Combinations

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Combinations


Leticia Mattos de Souza Dantas1, Sharon L. Crowell‐Davis1, and Niwako Ogata2


1 University of Georgia, Athens, GA, USA


2 Purdue University, West Lafayette, IN, USA


Introduction


In the first edition of this book, the focus of this chapter was drug augmentation (adding a second agent when a patient’s response to the current medication was subpar). In the second edition of Veterinary Psychopharmacology, this chapter has been expanded to address common questions and concerns when it comes to using psychoactive drugs.


Overview of Drug Augmentation


When a patient fails to respond to a given drug at a given dose, the clinician has three main options. They can: (i) increase the dose of the drug currently being given if the maximum dose has not been reached and the patient is not exhibiting any undesirable side‐effects; (ii) change drugs; or (iii) augment or complement the first drug with a second (or more) drug(s). There are not set protocols or controlled clinical studies in veterinary clinical behavioral medicine, which leaves the clinician with a process of trial and error to endure. However, some combinations are supported by studies in human medicine (and others might have contraindications and should be avoided). Caution is always warranted when data are lacking in a given species.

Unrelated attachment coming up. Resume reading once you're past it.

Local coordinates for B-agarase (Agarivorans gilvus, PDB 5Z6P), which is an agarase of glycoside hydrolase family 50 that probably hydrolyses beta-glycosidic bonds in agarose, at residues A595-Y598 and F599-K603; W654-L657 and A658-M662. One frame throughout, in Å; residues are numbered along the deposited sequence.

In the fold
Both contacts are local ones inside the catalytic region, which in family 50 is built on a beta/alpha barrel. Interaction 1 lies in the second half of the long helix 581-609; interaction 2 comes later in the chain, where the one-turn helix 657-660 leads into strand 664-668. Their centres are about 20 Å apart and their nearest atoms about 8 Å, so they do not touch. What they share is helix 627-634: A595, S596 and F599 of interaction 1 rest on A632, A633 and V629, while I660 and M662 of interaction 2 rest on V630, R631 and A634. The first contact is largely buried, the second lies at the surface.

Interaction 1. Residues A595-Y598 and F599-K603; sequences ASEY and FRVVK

A common example of a synergistic effect (in which two drugs will, together, be more effective than either alone) is the augmentation of a serotonin reuptake inhibitor with a serotonin agonist. These drugs work together to facilitate serotonin activity. Other drug combinations have a complementary effect. A common example is treatment of a patient with chronic anxiety that peaks under certain conditions or have specific phobias. In these cases, daily administration of a maintenance anti‐anxiety medication (such as selective serotonin reuptake inhibitor or other antidepressant) can be supplemented with context specific administration of a fast‐acting drug such as a benzodiazepine or an alpha‐2 agonist.